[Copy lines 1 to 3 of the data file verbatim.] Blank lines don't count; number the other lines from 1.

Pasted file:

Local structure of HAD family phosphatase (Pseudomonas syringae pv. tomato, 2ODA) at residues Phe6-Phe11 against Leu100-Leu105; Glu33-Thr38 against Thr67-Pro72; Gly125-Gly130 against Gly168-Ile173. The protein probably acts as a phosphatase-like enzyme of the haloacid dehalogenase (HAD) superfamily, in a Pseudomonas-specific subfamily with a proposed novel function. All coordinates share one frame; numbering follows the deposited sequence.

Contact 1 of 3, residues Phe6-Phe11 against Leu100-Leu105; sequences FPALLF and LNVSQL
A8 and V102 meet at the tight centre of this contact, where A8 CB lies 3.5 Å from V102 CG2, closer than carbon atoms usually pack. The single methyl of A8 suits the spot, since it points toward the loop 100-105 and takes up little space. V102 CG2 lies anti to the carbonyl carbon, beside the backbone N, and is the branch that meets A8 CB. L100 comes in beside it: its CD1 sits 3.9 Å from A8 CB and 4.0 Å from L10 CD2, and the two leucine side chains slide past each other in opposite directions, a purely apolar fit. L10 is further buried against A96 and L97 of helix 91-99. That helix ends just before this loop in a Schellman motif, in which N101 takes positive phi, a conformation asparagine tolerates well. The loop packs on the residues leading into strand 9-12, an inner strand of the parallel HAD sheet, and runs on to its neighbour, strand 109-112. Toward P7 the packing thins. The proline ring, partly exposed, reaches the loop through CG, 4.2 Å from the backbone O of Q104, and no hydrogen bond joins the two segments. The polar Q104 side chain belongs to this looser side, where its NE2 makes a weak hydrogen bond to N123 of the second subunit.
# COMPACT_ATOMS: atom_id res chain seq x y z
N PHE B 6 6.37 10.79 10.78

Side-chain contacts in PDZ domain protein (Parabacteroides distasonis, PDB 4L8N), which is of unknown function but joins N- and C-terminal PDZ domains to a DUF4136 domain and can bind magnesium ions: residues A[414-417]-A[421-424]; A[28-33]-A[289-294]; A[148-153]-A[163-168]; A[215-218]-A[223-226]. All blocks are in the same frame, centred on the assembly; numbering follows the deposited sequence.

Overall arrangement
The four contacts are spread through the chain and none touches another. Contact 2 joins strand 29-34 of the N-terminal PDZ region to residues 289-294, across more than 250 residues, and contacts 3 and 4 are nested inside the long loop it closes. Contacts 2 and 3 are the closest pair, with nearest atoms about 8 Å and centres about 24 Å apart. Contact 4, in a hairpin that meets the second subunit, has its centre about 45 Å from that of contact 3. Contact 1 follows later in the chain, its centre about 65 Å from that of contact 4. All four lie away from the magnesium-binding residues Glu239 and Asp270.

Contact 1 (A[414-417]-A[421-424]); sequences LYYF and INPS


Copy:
Local structure of HAD family phosphatase (Pseudomonas syringae pv. tomato, 2ODA) at residues Phe6-Phe11 against Leu100-Leu105; Glu33-Thr38 against Thr67-Pro72; Gly125-Gly130 against Gly168-Ile173. The protein probably acts as a phosphatase-like enzyme of the haloacid dehalogenase (HAD) superfamily, in a Pseudomonas-specific subfamily with a proposed novel function. All coordinates share one frame; numbering follows the deposited sequence.

Contact 1 of 3, residues Phe6-Phe11 against Leu100-Leu105; sequences FPALLF and LNVSQL
A8 and V102 meet at the tight centre of this contact, where A8 CB lies 3.5 Å from V102 CG2, closer than carbon atoms usually pack. The single methyl of A8 suits the spot, since it points toward the loop 100-105 and takes up little space. V102 CG2 lies anti to the carbonyl carbon, beside the backbone N, and is the branch that meets A8 CB. L100 comes in beside it: its CD1 sits 3.9 Å from A8 CB and 4.0 Å from L10 CD2, and the two leucine side chains slide past each other in opposite directions, a purely apolar fit. L10 is further buried against A96 and L97 of helix 91-99. That helix ends just before this loop in a Schellman motif, in which N101 takes positive phi, a conformation asparagine tolerates well. The loop packs on the residues leading into strand 9-12, an inner strand of the parallel HAD sheet, and runs on to its neighbour, strand 109-112. Toward P7 the packing thins. The proline ring, partly exposed, reaches the loop through CG, 4.2 Å from the backbone O of Q104, and no hydrogen bond joins the two segments. The polar Q104 side chain belongs to this looser side, where its NE2 makes a weak hydrogen bond to N123 of the second subunit.